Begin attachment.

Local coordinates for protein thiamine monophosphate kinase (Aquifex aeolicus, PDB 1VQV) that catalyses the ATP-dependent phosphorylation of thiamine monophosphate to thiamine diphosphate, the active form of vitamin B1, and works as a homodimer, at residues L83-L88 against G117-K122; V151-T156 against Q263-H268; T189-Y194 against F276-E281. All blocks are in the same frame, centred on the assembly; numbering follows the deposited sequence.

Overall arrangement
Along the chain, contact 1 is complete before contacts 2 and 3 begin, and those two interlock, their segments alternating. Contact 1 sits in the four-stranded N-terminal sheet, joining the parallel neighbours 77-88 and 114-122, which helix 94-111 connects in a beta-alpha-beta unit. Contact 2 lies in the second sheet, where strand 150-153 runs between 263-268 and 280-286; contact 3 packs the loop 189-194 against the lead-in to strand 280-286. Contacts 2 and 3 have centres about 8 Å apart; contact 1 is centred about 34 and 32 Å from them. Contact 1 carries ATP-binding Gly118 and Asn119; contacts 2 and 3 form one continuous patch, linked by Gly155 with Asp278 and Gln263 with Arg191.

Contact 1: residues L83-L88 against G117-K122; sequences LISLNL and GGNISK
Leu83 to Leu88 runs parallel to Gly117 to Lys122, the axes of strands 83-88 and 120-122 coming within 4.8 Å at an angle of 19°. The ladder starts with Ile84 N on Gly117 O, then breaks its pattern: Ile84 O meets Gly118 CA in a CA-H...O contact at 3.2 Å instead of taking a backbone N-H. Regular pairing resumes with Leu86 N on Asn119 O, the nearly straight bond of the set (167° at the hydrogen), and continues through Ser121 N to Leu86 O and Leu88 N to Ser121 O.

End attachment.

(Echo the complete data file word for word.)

Local coordinates for protein thiamine monophosphate kinase (Aquifex aeolicus, PDB 1VQV) that catalyses the ATP-dependent phosphorylation of thiamine monophosphate to thiamine diphosphate, the active form of vitamin B1, and works as a homodimer, at residues L83-L88 against G117-K122; V151-T156 against Q263-H268; T189-Y194 against F276-E281. All blocks are in the same frame, centred on the assembly; numbering follows the deposited sequence.

Overall arrangement
Along the chain, contact 1 is complete before contacts 2 and 3 begin, and those two interlock, their segments alternating. Contact 1 sits in the four-stranded N-terminal sheet, joining the parallel neighbours 77-88 and 114-122, which helix 94-111 connects in a beta-alpha-beta unit. Contact 2 lies in the second sheet, where strand 150-153 runs between 263-268 and 280-286; contact 3 packs the loop 189-194 against the lead-in to strand 280-286. Contacts 2 and 3 have centres about 8 Å apart; contact 1 is centred about 34 and 32 Å from them. Contact 1 carries ATP-binding Gly118 and Asn119; contacts 2 and 3 form one continuous patch, linked by Gly155 with Asp278 and Gln263 with Arg191.

Contact 1: residues L83-L88 against G117-K122; sequences LISLNL and GGNISK
Leu83 to Leu88 runs parallel to Gly117 to Lys122, the axes of strands 83-88 and 120-122 coming within 4.8 Å at an angle of 19°. The ladder starts with Ile84 N on Gly117 O, then breaks its pattern: Ile84 O meets Gly118 CA in a CA-H...O contact at 3.2 Å instead of taking a backbone N-H. Regular pairing resumes with Leu86 N on Asn119 O, the nearly straight bond of the set (167° at the hydrogen), and continues through Ser121 N to Leu86 O and Leu88 N to Ser121 O.